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Confirmed: Intel In $9B Deal To Sell NAND Memory Biz To SK Hynix

The deal means Intel is getting out of the NAND SSD business while retaining its Intel Optane products. ‘For Intel, this transaction will allow us to further prioritize our investments in differentiated technology where we can play a bigger role in the success of our customers and deliver attractive returns to our stockholders,’ CEO Bob Swan says.

It’s official: Intel is selling its NAND memory and storage business to South Korean chipmaker SK Hynix for $9 billion, which means the company will part ways with its NAND SSD product line.

SK Hynix announced the deal Tuesday local Korean time, saying that it will acquire Intel’s NAND SSD business, NAND component and wafer business and the company’s NAND memory manufacturing plant in Dalian. The announcement noted that Intel will retain its Intel Optane brand of products, which is based on the 3D XPoint technology it developed with Micron.

[Related: The Rumored $30B AMD-Xilinx Acquisition: 5 Big Things To Know]

In the joint announcement, the companies said SK Hynix will acquire the NAND SSD business, along with associated technology IP and employees in addition to the Dalian plant, for $7 billion once the deal is approved by regulators, which they expect to happen in late 2021.

The final deal is expected to close in March 2025, which is when Intel is expected receive $2 billion from SK Hynix in exchange for the remaining assets, which will include technology IP related to the manufacture and design of NAND flash wafers as well R&D employees and the Dalian factory workforce. Until then, Intel will continue to manufacture NAND wafers at the Dalian plant.

Intel plans to use the proceeds to the $9 billion NAND deal to invest in products and long-term growth priorities, including AI, 5G networking and the “intelligent, autonomous edge,” according to the joint announcement from the two companies.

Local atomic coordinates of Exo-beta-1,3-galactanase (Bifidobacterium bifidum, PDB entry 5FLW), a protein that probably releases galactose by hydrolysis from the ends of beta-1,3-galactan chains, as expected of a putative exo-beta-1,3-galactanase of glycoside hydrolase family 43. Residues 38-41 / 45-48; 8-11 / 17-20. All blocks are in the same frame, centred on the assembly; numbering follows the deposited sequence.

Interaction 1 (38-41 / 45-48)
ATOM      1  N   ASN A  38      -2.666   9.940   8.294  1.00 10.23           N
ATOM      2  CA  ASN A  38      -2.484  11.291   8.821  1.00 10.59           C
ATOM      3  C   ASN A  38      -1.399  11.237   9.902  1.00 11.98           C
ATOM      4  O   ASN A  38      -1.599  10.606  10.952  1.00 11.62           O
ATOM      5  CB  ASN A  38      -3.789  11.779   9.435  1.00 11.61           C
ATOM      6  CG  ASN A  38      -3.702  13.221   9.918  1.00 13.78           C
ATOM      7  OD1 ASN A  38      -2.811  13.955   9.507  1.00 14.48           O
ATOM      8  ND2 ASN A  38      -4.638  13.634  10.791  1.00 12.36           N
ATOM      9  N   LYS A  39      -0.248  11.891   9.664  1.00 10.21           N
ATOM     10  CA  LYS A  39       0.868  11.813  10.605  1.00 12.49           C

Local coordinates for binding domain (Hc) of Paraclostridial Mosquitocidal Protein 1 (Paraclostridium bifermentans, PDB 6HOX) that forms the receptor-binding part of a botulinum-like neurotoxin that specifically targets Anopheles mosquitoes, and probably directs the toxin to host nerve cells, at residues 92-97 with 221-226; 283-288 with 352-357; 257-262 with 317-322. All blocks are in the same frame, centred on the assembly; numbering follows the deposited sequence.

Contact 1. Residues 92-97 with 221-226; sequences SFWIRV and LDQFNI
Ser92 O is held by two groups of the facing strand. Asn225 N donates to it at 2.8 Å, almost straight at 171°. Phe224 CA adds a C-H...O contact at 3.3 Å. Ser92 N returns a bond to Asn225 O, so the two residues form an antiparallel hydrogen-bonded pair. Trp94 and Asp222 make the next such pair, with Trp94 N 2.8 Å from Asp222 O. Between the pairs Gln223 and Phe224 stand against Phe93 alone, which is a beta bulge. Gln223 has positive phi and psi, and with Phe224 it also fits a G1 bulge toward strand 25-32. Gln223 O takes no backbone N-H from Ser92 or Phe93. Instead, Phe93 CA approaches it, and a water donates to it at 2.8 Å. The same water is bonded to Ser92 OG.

“I am proud of the NAND memory business we have built and believe this combination with SK Hynix will grow the memory ecosystem for the benefit of customers, partners and employees,” Intel CEO Bob Swan said in a statement. “For Intel, this transaction will allow us to further prioritize our investments in differentiated technology where we can play a bigger role in the success of our customers and deliver attractive returns to our stockholders.”

SK Hynix said the acquisition will make it more competitive in the storage market, particularly in the realm of enterprise SSDs. The company highlighted Intel’s “industry-leading” NAND SSD technology and quadruple level cell NAND flash products and how Intel’s NAND businesses generated $2.8 billion in revenue for the Non-Volatile Solutions Group and contributed roughly $600 million in operating income for the first six months of 2020.

“I am pleased to see SK Hynix and Intel’s NAND division, which have led the NAND flash technology innovation, work to build the new future together,” said Seok-Hee Lee, CEO of SK Hynix, in a statement. “By taking each other’s strengths and technologies, SK Hynix will proactively respond to various needs from customers and optimize our business structure, expanding our innovative portfolio in the NAND flash market segment, which will be comparable with what we achieved in DRAM.”

The deal was announced several hours after two news reports said that such an agreement was imminent.

An executive at a solution provider company that partners with Intel said the decision is not surprising, given that Intel is far from being the biggest player in the SSD market. According to storage news site Blocks + Files, Intel’s NAND flash revenue was 11 percent of the total market in the second quarter, putting it behind SK Hynix, Micron, Western Digital, Toshiba and Samsung.

“It‘s a judgment call that takes advantage of the opportunity to get a fair multiple [on the overall value of the business for a return on investment] because they made money,” the executive said. “And it’s a business segment they cannot dominate. This goes into, if you’re Intel, do you want to be in a business segment you cannot dominate? Historically, the answer is no.”

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